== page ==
Randomized Test Case 11
balance = 4045; annualInterestRate = 0.15
Your output:
Lowest Payment: 360


*** ERROR: Expected Lowest Payment: 370

, but got Lowest Payment: 360

 ***
Correct output:
Lowest Payment: 370

Randomized Test Case 12
balance = 3963; annualInterestRate = 0.18
Output:
Lowest Payment: 360
  • When you do the error cases by hand, do you get the right answer? – Carlos Nov 19 '17 at 9:33
  • It's hit or miss just like the grader. – Debug255 Nov 19 '17 at 9:35
  • Are you satisfied that you know what the answer is supposed to be? – Carlos Nov 19 '17 at 9:47
  • Hi Carlos, no, not really. That was a printout from my results. Except for the 1st 3 results, these are randomized results from the courses grader. – Debug255 Nov 19 '17 at 9:49
  • 2
    I find it fascinating how this question comes with specs, own attempt and a complete suite of test cases and still somebody wants to close it for the "why isn't this code working?" reason. – timgeb Nov 19 '17 at 10:40
3

Although the function is recursive (it calls itself), it does so in a pointless, ineffective way.

Consider what happens for any value of the counter when greater than 1:

def getFixedPayment(balance, annualInterestRate, counter=12):
    totalLoan = balance + (balance*annualInterestRate)
    monthlyPayment = roundup(totalLoan/12.0)
    newBalance = totalLoan - monthlyPayment

    if counter < 12:
        newPayment = newBalance / counter + 1
    else:
        newPayment = newBalance / counter

    if counter == 1:
        return roundup(newPayment/12)
    else:
        return getFixedPayment(balance,annualInterestRate,counter-1)
        #                                                 ^^^^^^^^^
        #                                                 the only change!

When counter > 1, the function "does some calculations", but it doesn't matter, because in the end it just calls itself with counter - 1. So for a starting value of counter = 12, the function will repeatedly call itself 11 times for nothing. As such it reduces to this:

def getFixedPayment(balance, annualInterestRate):
    totalLoan = balance + (balance*annualInterestRate)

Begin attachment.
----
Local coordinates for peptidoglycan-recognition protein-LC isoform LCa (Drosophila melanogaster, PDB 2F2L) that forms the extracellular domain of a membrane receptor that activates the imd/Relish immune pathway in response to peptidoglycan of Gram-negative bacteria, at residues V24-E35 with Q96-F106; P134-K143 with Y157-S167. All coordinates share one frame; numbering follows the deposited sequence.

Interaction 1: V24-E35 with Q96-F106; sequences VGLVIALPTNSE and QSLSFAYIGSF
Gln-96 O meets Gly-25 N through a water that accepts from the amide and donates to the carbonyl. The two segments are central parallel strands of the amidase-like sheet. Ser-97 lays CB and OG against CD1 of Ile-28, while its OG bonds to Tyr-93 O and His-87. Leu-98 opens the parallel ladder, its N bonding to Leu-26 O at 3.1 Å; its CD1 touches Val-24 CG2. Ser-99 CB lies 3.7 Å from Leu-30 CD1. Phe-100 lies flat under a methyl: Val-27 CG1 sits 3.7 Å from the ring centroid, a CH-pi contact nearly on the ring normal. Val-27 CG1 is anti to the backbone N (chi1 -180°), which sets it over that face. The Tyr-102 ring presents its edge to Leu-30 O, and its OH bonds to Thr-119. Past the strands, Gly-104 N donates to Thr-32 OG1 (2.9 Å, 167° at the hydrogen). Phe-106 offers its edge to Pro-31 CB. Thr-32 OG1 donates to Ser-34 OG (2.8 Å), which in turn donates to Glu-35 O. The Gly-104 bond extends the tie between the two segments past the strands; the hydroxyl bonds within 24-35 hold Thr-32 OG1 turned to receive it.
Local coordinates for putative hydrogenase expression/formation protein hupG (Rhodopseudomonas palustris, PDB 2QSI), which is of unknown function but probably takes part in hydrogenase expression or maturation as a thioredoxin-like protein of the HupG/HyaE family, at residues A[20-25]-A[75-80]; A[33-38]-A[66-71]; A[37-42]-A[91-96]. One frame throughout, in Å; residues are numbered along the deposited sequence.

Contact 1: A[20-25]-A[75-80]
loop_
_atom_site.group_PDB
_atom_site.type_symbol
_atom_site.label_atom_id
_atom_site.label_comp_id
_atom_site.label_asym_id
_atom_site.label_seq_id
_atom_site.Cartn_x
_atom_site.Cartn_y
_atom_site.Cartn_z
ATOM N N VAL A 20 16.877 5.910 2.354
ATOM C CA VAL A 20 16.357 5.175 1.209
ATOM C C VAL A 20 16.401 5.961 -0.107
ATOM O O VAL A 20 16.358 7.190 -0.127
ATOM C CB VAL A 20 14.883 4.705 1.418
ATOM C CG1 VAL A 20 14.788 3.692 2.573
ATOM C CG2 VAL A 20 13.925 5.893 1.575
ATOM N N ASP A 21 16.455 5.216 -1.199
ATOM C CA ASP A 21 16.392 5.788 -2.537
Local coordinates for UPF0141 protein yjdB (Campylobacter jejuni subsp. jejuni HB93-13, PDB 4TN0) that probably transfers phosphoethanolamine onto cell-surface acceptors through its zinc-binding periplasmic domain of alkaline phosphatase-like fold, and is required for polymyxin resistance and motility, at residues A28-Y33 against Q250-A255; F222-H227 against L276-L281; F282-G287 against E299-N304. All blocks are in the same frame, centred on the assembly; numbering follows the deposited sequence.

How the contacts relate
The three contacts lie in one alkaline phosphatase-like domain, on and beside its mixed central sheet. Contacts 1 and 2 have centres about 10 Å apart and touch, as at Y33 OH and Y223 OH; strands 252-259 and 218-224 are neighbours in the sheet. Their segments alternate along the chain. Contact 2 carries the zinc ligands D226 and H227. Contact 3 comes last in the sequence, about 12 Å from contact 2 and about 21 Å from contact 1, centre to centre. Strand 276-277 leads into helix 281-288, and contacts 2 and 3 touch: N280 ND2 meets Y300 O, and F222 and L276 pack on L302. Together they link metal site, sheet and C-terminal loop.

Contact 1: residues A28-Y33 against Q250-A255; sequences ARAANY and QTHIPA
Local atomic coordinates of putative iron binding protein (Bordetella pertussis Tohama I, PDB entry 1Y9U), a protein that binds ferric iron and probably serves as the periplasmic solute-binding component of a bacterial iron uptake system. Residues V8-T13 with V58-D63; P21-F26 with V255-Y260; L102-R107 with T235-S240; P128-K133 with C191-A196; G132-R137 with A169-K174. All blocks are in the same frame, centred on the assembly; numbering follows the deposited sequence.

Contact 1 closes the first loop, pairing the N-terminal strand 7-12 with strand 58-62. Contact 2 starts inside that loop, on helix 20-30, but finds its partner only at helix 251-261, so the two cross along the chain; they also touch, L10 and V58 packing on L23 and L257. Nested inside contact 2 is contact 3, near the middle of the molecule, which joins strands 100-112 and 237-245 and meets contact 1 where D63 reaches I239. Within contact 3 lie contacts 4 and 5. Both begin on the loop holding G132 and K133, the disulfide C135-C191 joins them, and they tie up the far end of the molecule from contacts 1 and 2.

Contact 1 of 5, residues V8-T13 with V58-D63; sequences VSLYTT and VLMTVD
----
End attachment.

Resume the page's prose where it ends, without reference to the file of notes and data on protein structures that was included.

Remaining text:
monthlyPayment = roundup(totalLoan/12.0)
    newBalance = totalLoan - monthlyPayment

    newPayment = newBalance / counter + 1

    return roundup(newPayment/12)

Can this possibly give correct answer? Not likely.

Consider how the repayment works. Let's take a simpler example of repaying something in 3 steps, and consider this alternative notation so it's simpler to write:

  • Let's call T the total amount to pay today
  • Let's call r the multiplier of the annual interest rate, that is for a 4% annual interest rate, this value will be 1.04, so we can get the amount that needs to be paid by T * r.
  • Let's call x the target fixed monthly payment

After we pay x this month, how much will be left to repay?

(T - x) * r

That is, we pay x this month, the remaining amount is T - x, and as per the description we need to multiply with the annual interest rate.

Next month, we pay x again, so what's left to repay will be:

((T - x) * r - x) * r

In the third month we make the last payment of x.

The target of the exercise is to find the x such that:

((T - x) * r - x) * r - x <= 0

Let's reorganize this equation to find the value of x:

((T - x) * r - x) * r <= x

(T - x) * r - x <= x / r

(T - x) * r <= x / r + x

T - x <= x / r / r + x / r

T <= x / r / r + x / r + x

T <= x * (1 / r / r + 1 / r + 1)

T / (1 / r / r + 1 / r + 1) <= x

In this example we repay in 3 months. You can see how this formula changes by adding one month:

T / (1 / r / r / r + 1 / r / r + 1 / r + 1) <= x

That is, given T / m, adding one month means T / (m / r + 1).

Now that looks like a recursive logic we can use.

Without completely spoiling the exercise for you, here's a template of the solution where you just need to figure out the correct values for the .... Good luck!

def getFixedPayment(balance, annual_interest_rate, counter=12, interest=...):

    if counter == 1:
        return roundup(balance / interest)

    monthly_interest_rate = annual_interest_rate / 12
    r = 1 + monthly_interest_rate